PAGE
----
Exoplanet Explorer 360° Planetarium

My fascination with other planets was sparked
by two things: one was early in my life. At about 8 years old I was given a space encyclopedia
and I remember poring over it, reading it hundreds of times. There were pictures of
Jupiter and Saturn, and that was fascinating. When I started my A Levels and towards degree
level I started reading a lot of science fiction. Academic science is great and I got loads
from that, but actually the science fiction sets your mind free a little bit and allows
you to push forward and imagine where it might go. Although it started very early, I’d say
it really blew up just before and coming into university, and then it got huge and uncontrollable.
The link with Engine House came through some media work I did with Stargazing Live. They
saw me on TV, they saw the output from our research and their initial feeling was ‘we
can do much better than that, we can do much better than those visualisations’. They contacted
me off the back of that. Engine House is an animation studio based in Cornwall. We create
animations, visual effects, virtual reality and a whole kind of other things for different
clients: the BBC, NHS, Sony, Transport for London and lots of other people. Nathan is
really passionate about his subject; he really gets what the potential is, what we can do
here, and what we can really bring to the subject and how that can help bring it to
a wider audience. The process of collaboration can be quite painful. The process at first
was to meet face-to-face and describe your vision. What is it you really want to happen?
Finding a common language between the two areas of expertise – the academic research
and the people who are highly skilled in the programming behind the visualisations – that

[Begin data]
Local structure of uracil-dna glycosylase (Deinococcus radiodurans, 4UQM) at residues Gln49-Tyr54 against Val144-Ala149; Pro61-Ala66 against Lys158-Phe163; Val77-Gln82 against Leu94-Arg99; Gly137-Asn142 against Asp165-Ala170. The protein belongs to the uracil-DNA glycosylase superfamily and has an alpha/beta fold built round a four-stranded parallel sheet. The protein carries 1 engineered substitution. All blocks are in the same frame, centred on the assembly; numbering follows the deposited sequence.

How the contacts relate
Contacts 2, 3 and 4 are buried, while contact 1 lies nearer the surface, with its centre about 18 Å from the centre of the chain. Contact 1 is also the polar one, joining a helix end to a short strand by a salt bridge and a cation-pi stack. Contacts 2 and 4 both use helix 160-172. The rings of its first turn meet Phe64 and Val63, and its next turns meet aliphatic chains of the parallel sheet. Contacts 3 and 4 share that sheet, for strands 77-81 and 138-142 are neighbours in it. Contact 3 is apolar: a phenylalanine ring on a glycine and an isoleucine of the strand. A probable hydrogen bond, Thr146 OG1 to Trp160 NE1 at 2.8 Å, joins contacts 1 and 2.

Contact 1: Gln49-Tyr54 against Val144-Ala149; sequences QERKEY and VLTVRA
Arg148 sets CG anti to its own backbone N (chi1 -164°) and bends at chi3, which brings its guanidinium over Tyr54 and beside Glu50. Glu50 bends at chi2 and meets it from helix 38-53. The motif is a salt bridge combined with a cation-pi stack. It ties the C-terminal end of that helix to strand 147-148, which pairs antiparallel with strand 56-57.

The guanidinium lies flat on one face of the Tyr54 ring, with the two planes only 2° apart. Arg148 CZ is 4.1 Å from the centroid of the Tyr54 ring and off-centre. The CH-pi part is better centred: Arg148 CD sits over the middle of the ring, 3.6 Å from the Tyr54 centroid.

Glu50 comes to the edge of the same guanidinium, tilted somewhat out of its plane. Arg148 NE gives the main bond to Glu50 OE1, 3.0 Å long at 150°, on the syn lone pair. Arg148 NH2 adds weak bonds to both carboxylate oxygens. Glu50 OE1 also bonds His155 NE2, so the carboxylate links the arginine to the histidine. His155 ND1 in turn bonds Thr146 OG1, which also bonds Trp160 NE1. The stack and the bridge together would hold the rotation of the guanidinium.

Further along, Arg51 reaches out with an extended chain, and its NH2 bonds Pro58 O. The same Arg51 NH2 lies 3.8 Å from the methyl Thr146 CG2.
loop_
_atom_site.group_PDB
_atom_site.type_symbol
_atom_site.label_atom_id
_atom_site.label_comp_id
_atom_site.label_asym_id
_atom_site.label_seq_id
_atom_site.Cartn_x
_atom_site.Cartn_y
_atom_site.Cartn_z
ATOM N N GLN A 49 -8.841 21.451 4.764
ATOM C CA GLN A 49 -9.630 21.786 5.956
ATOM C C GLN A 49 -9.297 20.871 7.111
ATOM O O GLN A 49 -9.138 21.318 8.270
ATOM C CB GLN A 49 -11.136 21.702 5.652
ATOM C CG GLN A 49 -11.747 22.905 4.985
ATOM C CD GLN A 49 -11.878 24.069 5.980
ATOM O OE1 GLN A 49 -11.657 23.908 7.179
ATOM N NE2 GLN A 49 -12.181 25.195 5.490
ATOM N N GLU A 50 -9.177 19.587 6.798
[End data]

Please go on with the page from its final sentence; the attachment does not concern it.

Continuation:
was a big challenge. It’s complicated in some areas to find a common ground because there
were some technical and specific understandings of how these scenes played out. One planet
had a large comet tail, and understanding how big that was and the shape of it was complicated.
From a technical perspective the most difficult things were creating something that’s happening
everywhere around you, so there’s points of interest all around. Being able to tie that
in with the information that we were given from Exeter Uni as well. My expectations were
absolutely exceeded. I would say there’s one or two very minor things we had to compromise
on, but in terms of the science that was communicated through the visualisations in fact it was
excellent. We are really happy with the end result and it’s performing really well on
YouTube. It made it onto YouTube’s VR channel and is now also We the Curious’ most popular
science video. It had a really good response online, and visually it’s absolutely brilliant
whether it’s the 360 experience or even if we crop it down to any vantage point. It looks
really nice and we’re delighted with it. The project we hope will be further developed
by continuing on to make a trailer for a following app or game that we could then use online
for use in education to inspire young minds to get into this subject. The scope for expanding
this is huge. I think we are entering an era where science has been demonstrated over the
last few years that it needs to communicate more widely, to demystify the concepts and
involve people in what we’re doing. I think something like this, as inspirational as trying
to find aliens, is a real tool that we can use to involve people in what we’re trying
to do. Things like games and visual effects that can be shared via the internet – this
is how people share things now. This is the way it’s done, so engaging with that form
of media is really important.